Emad Tawil on Thursday returned to the church where he survived a bombing that killed his wife and daughter last month, determined to celebrate Christmas even as he mourned.
St. Mark’s Coptic Orthodox Cathedral in Cairo is the mother church for Egyptian Copts, who celebrate Christmas on Jan. 7, based on the ancient Julian calendar.
“Every time they bomb a church or attack us, they increase our faith,” said Tawil, 53.
The bombing during Mass in a chapel next to the cathedral Dec. 11 fatally injured nearly 30 people, including Tawil’s 19-year-old daughter, Verena Emad Amin, and wife, Madlen Tawfiq, 48.
Tawil and his son attended a funeral Thursday for fellow church member Lorise Naguib, 62, the latest victim of the bombing to succumb to her wounds. As workers decorated the nearby cathedral’s altar with red and white flowers, mourners dressed in black filled St. Peter and St. Paul chapel, chanting and praying.
Shattered windows and damaged pillars had only been partially restored, and Tawil remained haunted by memories of the attack.
Tawil’s 21-year-old son, Peter, said he saw the attacker approach the altar before detonating a bomb concealed under a long coat. Afterward, the younger Tawil ran to his mother, who was already dead, then his sister, who was mortally wounded.
“I was carrying my sister and she was saying, ‘Help me!’ and I couldn’t help,” he recalled.
The day after the bombing, President Abdel Fattah Sisi attended funeral services at the cathedral for the victims, and he is expected to attend Christmas Eve Mass late Friday.
The militant group Islamic State claimed responsibility for the bombing by 22-year-old Egyptian Mahmoud Shafiq Mohamed Mostafa. Late Wednesday, Egypt’s Interior Ministry announced the arrest of three additional people, and said investigators were still searching for more suspects.
Christians, mainly Copts, make up about 10% of Egypt’s mostly Muslim population of more than 90 million, and found themselves increasingly under attack after Islamist President Mohamed Morsi came to power in 2012. Sisi, a military leader, became president after Morsi was ousted, and he has reached out to the Coptic community, in part by attending Christmas services at St. Mark’s, but sectarian attacks have persisted.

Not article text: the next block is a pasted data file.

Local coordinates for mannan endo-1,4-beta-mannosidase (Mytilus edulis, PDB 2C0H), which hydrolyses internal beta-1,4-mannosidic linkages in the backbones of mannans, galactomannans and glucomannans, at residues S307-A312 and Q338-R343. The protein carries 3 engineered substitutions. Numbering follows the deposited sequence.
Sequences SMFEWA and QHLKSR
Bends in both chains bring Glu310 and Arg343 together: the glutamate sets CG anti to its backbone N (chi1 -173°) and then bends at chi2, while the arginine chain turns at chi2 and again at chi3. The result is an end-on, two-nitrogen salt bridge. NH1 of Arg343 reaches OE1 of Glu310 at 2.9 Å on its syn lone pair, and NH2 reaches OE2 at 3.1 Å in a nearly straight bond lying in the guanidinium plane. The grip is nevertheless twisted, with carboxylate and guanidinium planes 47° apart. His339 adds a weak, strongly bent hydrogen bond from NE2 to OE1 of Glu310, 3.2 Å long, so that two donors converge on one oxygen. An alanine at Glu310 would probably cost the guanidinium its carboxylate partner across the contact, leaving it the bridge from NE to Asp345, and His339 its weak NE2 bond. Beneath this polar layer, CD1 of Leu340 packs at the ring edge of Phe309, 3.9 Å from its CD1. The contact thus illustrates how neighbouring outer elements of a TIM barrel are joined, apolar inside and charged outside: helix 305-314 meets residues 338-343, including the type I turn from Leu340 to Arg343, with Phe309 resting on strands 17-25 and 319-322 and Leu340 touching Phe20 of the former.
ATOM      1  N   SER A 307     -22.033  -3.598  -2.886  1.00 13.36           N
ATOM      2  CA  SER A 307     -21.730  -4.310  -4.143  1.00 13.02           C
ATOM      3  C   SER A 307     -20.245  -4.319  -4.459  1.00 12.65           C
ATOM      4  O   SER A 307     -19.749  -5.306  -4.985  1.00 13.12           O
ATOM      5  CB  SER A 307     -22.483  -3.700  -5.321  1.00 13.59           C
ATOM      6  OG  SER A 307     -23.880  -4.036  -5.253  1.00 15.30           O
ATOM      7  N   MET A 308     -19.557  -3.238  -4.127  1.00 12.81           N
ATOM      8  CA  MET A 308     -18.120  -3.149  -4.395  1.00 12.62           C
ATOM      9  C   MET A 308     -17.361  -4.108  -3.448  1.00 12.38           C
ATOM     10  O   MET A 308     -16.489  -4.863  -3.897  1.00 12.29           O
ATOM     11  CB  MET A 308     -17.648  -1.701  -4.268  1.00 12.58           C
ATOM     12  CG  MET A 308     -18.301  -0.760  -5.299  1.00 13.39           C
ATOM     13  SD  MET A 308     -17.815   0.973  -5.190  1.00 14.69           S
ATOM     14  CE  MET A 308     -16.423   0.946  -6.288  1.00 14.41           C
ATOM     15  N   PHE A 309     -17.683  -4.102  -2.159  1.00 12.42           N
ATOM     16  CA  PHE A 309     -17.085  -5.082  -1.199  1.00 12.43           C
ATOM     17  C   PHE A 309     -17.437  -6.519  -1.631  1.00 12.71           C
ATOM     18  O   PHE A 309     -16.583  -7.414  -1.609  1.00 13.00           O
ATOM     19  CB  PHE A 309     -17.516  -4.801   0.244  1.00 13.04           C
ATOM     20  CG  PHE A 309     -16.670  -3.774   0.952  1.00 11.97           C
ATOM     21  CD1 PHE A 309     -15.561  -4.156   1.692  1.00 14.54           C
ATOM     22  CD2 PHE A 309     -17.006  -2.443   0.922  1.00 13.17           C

After the funeral Thursday, the Tawils made their way across the chapel courtyard to a small apartment, home to the widow of a church guard killed in the attack, Nabil Habib, 48.
Nadia Salah, 33, was caring for the youngest of her three children, 18-month-old Fadi, who still calls for his father. All she can do is point to Habib’s portrait, set up in the corner of the room they shared for 15 years.
Salah’s 15-year-old daughter was with her father the day he died. He had sent her to fetch tea before the explosion, and she returned to find his body.
Salah’s brother-in-law Zarif Habib, 42, was in the kitchen making lunch, having come to help from the city of Minya, where about 40% of the population is Christian and officials reported more than three dozen attacks on Copts in the last three years, including houses set afire and street assaults.
“It’s normal for the Coptic people,” said Emad Tawil, who runs a plastic factory.
He and his son have struggled, thinking of his wife and daughter every time they eat or do the dishes or laundry alone. They play back a voice message his daughter left a month before the attack in which she described a dream, a premonition in which she boarded a “train of death.”
His son fears the dark, where his thoughts return to that bloody day in the chapel, to the body of a girl he saw dismembered.
But they have also received support from the Coptic community and Muslim neighbors, who visited and made them food. Tawil smiled, insisting the family would enjoy Christmas just as their loved ones would in heaven.
Salah started to cry. She doesn’t have much faith these days, she said. Sometimes she blames God for taking her husband and leaving her to care for their children.
“I have weak faith. He was everything to me,” she said of her husband, before gesturing to the men and adding, “I see strong faith in their eyes.”
Emad Tawil told her to cheer up. He would return Sunday so she could cook him a holiday meal, he suggested, and she grinned.
As he rose to leave, Tawil grimaced and placed a hand over his heart. He had been having pains since the attack, but did not want to see a doctor. He did not want to cry, either, but his eyes were brimming with tears. Suddenly, he did not feel strong at all. He missed his wife and daughter.
“I want to go,” he said, and pointed skyward.